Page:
Coming back to the screened-in porch for a moment, the other point that became clear to me is that when it comes to hiring someone to do a job, it is important to recognize that just about everybody who has done a few projects of a similar type is going to be able to figure out the basics of getting things done, in this case, putting up some columns and framing the windows, etc. But what makes all the difference is the deep experience and ingrained expertise of the professional to round out the finishing touches in such a way that the final product meets or exceeds the original intent. I have seen too many organizations spend thousands of dollars in their organizational initiatives and then cut corners on engaging the right external resources. As a client of mine—who heard me speak at a recent event and has now hired me to deliver a keynote at their company-wide event—put it, there are a lot of poseurs out there who can deliver a talk and give a presentation but not necessarily connect with the audience in a way that causes their message to sink in and make a difference.
I am grateful for the caliber of clients whose continued patronage reinforces the fact that there are those out there that see and understand the value of the little things when it comes to leadership development and culture transformation. One of the greatest joys of my professional life, particularly in this phase, is that I get to work with people who are clearly committed to nurturing the organization and are not just looking for someone to dip their people in some one-size-fits-all training or check a box for having delivered a speech; they want someone who will truly do the due diligence on the front end to understand the audience and meet their specific needs. I have an average of 2-3 discovery calls with clients prior to any engagement, big or small, to make sure I understand what the organization stands for, what they take pride in, what challenges they face, etc. So, when I show up to deliver a talk or conduct training or engage with an organization as a catalyst, I am already speaking their language and can express ideas and generate conversations in a way that I know resonates with them. I personally know numerous people who offer the same services as I do, and I have the greatest respect for many of them who also pay attention to the little things that make the difference. For us, showing up and doing the big things that we do is something that we assume anybody in our profession can do, but what we truly take pride in is handling the little things in a way that makes the biggest difference. We are in the business of the finishing touches that create the moment of truth that causes someone to truly accept accountability for the transformation they are out to cause and be empowered by it going forward.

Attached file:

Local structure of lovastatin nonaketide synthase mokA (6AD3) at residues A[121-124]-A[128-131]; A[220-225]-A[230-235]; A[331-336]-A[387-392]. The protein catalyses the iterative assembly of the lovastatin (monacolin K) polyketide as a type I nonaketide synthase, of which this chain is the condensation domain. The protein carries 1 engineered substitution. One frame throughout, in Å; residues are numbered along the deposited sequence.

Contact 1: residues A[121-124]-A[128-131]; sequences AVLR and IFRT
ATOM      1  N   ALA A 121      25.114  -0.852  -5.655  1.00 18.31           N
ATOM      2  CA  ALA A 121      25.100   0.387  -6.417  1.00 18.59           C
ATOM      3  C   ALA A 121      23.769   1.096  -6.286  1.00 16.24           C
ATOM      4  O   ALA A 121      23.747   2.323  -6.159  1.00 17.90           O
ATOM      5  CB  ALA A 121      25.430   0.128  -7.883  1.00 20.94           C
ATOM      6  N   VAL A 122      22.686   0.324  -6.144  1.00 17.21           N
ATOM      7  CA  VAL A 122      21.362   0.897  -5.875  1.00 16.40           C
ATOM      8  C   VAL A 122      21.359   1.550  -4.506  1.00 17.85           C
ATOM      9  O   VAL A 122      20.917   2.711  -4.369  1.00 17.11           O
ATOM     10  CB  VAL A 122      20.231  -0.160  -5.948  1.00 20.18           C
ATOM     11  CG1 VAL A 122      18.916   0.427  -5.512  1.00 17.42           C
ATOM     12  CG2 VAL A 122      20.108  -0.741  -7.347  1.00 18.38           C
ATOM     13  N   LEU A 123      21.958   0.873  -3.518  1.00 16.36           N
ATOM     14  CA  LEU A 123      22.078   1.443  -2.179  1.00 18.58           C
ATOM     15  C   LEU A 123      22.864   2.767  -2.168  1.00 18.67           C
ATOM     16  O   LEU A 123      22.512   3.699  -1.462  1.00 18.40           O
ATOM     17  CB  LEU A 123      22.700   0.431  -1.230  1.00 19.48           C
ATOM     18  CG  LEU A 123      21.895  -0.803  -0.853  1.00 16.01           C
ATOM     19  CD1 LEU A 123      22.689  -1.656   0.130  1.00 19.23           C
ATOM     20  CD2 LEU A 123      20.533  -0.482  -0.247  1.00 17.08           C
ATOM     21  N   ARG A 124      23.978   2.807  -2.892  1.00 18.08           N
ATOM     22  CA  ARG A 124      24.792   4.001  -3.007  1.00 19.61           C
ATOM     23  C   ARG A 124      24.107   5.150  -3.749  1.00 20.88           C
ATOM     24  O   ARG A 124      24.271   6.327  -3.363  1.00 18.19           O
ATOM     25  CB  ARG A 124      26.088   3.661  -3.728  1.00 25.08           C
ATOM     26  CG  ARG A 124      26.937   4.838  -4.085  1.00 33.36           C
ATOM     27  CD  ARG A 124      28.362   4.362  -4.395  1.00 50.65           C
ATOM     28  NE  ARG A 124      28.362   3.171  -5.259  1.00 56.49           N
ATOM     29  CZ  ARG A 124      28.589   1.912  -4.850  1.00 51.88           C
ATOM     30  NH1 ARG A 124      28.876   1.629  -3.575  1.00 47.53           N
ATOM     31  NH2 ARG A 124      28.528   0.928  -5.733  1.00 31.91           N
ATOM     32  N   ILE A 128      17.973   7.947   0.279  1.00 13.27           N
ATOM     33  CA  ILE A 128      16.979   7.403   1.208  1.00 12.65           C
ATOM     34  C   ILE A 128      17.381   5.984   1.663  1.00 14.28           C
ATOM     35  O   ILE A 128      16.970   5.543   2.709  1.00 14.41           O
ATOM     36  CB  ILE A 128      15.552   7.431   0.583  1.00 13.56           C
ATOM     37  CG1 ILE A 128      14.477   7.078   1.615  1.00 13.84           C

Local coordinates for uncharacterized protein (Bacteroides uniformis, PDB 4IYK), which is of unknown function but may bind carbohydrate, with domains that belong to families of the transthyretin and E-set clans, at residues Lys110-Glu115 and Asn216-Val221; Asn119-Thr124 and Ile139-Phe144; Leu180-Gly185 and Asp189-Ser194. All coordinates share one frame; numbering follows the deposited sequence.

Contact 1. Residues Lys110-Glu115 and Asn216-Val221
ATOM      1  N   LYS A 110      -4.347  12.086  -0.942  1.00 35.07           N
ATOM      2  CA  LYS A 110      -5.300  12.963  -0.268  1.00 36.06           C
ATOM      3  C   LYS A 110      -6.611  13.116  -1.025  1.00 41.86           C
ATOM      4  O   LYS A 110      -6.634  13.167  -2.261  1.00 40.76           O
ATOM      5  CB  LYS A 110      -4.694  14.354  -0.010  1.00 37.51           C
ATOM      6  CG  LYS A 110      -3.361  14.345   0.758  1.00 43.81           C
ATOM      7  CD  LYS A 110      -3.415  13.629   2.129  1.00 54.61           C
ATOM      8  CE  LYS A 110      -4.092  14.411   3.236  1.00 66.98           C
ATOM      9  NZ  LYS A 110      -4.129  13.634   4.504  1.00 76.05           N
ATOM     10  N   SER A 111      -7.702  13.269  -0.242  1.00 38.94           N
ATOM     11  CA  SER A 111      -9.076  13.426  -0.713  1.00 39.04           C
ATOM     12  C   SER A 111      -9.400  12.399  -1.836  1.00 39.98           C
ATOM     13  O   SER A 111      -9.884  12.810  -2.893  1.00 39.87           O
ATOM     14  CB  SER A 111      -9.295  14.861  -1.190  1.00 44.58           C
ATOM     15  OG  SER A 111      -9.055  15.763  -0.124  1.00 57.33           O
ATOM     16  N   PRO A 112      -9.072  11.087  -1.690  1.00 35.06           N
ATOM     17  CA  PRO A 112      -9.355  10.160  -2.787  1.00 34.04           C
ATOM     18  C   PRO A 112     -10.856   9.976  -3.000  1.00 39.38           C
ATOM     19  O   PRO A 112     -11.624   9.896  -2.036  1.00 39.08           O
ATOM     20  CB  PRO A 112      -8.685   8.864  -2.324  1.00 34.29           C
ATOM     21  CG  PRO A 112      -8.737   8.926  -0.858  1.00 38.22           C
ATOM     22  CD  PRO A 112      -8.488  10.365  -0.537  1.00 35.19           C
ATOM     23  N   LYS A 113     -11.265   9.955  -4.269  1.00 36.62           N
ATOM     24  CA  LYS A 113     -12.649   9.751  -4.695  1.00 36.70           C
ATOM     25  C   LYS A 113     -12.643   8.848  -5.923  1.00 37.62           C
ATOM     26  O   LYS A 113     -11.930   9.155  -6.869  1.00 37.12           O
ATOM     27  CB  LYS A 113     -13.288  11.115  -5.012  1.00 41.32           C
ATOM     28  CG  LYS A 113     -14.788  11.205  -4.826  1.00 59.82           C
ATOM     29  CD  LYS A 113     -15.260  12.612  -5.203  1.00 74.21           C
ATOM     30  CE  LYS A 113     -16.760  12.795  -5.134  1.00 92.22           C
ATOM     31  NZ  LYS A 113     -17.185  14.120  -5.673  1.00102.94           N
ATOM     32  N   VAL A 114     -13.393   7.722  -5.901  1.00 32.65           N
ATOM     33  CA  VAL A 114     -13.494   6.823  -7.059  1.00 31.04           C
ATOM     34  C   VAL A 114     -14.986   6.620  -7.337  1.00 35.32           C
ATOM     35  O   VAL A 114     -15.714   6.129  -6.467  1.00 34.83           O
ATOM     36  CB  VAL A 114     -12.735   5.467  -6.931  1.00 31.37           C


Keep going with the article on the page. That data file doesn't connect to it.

I encourage you to pay attention to the little things that you and the external resources that you engage are doing. Don’t be too hasty to declare victory when you implement a change. Celebrate the milestones but tend to the details of the transition until you see the manifestation of sustainable gains before you put thing in auto pilot.
Have a great week! May you Boldly Declare, Courageously Pursue, and Abundantly Achieve the Extraordinary! I would love to hear about your victories and/or challenges. Please leave your comments below or send me an email at firstname.lastname@example.org.